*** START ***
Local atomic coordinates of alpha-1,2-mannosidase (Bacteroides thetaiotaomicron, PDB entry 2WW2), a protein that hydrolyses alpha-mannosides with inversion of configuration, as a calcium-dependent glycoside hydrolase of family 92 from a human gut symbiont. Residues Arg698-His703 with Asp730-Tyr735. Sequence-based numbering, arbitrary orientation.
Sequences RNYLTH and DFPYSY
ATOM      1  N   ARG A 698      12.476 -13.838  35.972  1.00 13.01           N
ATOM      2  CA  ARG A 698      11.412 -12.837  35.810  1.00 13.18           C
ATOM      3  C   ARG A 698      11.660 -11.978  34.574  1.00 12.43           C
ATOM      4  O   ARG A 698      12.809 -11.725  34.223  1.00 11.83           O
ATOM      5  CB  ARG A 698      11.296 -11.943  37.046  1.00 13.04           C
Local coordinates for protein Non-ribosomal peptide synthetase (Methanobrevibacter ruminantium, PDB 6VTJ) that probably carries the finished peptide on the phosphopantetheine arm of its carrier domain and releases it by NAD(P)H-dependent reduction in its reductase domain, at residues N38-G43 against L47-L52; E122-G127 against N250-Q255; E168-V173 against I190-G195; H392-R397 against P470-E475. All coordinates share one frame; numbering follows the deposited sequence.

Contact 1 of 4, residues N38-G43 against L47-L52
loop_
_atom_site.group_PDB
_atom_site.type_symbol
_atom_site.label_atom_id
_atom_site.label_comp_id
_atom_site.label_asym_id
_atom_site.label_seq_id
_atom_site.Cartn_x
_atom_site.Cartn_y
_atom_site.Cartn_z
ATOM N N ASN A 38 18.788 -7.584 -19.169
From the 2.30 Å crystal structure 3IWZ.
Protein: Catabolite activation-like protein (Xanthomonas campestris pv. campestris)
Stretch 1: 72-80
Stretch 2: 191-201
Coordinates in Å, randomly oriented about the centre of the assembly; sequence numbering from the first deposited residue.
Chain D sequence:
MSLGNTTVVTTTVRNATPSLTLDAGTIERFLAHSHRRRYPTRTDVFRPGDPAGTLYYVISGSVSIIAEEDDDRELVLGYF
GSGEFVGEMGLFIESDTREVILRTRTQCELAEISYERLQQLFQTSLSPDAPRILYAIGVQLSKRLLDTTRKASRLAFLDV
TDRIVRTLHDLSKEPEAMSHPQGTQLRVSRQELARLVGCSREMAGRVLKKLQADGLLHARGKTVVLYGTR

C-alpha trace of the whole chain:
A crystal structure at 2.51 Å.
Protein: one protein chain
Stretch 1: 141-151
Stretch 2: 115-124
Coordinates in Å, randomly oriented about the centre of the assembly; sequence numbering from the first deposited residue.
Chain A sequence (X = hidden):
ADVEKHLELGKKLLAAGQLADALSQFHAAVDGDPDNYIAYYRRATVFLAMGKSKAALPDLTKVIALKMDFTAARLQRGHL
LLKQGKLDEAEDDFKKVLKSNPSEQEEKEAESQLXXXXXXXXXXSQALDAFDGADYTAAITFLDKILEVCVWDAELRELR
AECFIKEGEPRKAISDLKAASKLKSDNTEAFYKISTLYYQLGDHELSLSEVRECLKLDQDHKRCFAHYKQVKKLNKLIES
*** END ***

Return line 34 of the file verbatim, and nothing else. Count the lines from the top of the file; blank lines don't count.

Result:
Stretch 2: 115-124